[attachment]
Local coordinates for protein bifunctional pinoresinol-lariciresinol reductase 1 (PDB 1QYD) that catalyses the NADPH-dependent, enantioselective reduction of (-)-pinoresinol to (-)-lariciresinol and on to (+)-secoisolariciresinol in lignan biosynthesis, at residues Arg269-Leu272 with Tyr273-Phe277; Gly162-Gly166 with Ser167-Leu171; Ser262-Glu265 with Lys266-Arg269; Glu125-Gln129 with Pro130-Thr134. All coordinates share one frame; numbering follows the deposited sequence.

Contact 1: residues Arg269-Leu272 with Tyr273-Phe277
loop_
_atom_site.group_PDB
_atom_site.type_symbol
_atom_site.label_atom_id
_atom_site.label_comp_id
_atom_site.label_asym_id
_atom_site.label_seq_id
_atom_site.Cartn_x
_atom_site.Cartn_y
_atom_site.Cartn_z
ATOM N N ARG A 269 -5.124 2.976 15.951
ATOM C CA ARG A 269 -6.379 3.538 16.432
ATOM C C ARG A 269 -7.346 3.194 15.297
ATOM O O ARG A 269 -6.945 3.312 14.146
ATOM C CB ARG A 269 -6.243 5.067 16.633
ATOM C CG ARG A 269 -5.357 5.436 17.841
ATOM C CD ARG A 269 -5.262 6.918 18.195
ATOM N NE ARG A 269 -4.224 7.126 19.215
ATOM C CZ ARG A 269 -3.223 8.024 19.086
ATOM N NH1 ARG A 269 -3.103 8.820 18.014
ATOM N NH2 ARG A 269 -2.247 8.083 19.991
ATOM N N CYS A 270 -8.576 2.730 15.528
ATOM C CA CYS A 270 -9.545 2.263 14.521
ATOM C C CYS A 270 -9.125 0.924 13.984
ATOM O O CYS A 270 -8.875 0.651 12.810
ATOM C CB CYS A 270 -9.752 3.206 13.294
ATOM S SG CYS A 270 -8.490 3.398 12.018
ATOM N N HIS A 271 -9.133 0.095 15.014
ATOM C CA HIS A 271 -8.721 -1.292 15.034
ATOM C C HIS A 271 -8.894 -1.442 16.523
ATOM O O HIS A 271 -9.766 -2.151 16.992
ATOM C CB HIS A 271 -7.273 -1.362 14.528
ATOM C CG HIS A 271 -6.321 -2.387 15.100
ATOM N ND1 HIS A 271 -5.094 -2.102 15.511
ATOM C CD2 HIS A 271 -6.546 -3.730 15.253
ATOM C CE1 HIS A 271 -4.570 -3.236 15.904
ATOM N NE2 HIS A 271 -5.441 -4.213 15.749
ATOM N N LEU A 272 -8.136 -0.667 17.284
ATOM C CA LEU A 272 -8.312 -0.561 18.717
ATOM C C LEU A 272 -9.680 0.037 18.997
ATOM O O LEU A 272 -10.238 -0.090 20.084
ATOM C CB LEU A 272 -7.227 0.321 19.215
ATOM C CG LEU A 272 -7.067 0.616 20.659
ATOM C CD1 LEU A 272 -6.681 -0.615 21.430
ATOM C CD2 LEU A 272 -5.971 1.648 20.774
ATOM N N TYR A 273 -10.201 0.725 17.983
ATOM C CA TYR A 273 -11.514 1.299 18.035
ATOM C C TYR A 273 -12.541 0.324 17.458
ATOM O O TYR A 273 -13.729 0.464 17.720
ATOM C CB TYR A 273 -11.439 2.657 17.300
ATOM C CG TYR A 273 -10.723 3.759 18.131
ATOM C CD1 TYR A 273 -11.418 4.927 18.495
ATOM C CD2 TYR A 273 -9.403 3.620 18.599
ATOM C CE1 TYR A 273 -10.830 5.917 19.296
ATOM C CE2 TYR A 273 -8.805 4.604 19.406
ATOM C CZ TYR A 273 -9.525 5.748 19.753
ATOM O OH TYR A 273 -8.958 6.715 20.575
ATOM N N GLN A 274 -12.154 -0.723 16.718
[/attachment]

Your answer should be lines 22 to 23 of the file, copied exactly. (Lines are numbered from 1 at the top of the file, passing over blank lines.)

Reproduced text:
ATOM N NH1 ARG A 269 -3.103 8.820 18.014
ATOM N NH2 ARG A 269 -2.247 8.083 19.991